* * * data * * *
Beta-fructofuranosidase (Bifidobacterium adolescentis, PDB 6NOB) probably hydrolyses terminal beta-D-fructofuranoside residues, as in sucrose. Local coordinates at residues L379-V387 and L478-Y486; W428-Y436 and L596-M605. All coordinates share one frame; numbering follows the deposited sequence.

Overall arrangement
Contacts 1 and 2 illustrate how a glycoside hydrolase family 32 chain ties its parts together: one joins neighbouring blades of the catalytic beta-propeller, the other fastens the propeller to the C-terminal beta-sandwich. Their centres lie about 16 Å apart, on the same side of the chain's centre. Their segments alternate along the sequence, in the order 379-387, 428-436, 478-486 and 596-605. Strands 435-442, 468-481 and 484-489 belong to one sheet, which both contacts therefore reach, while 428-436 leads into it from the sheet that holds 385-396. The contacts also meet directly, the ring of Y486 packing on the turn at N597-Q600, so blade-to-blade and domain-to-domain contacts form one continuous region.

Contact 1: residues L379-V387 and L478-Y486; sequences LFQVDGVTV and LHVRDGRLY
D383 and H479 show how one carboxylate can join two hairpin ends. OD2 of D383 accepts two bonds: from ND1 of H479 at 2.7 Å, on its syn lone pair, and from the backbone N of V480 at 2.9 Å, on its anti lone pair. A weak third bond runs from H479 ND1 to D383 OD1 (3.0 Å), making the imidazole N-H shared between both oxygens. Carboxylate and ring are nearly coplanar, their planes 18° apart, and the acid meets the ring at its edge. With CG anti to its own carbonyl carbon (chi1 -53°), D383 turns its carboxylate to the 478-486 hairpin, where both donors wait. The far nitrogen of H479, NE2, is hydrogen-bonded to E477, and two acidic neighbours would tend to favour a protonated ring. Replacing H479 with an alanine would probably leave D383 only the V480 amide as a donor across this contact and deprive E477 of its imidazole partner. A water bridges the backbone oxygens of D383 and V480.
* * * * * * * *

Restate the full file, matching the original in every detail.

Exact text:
Beta-fructofuranosidase (Bifidobacterium adolescentis, PDB 6NOB) probably hydrolyses terminal beta-D-fructofuranoside residues, as in sucrose. Local coordinates at residues L379-V387 and L478-Y486; W428-Y436 and L596-M605. All coordinates share one frame; numbering follows the deposited sequence.

Overall arrangement
Contacts 1 and 2 illustrate how a glycoside hydrolase family 32 chain ties its parts together: one joins neighbouring blades of the catalytic beta-propeller, the other fastens the propeller to the C-terminal beta-sandwich. Their centres lie about 16 Å apart, on the same side of the chain's centre. Their segments alternate along the sequence, in the order 379-387, 428-436, 478-486 and 596-605. Strands 435-442, 468-481 and 484-489 belong to one sheet, which both contacts therefore reach, while 428-436 leads into it from the sheet that holds 385-396. The contacts also meet directly, the ring of Y486 packing on the turn at N597-Q600, so blade-to-blade and domain-to-domain contacts form one continuous region.

Contact 1: residues L379-V387 and L478-Y486; sequences LFQVDGVTV and LHVRDGRLY
D383 and H479 show how one carboxylate can join two hairpin ends. OD2 of D383 accepts two bonds: from ND1 of H479 at 2.7 Å, on its syn lone pair, and from the backbone N of V480 at 2.9 Å, on its anti lone pair. A weak third bond runs from H479 ND1 to D383 OD1 (3.0 Å), making the imidazole N-H shared between both oxygens. Carboxylate and ring are nearly coplanar, their planes 18° apart, and the acid meets the ring at its edge. With CG anti to its own carbonyl carbon (chi1 -53°), D383 turns its carboxylate to the 478-486 hairpin, where both donors wait. The far nitrogen of H479, NE2, is hydrogen-bonded to E477, and two acidic neighbours would tend to favour a protonated ring. Replacing H479 with an alanine would probably leave D383 only the V480 amide as a donor across this contact and deprive E477 of its imidazole partner. A water bridges the backbone oxygens of D383 and V480.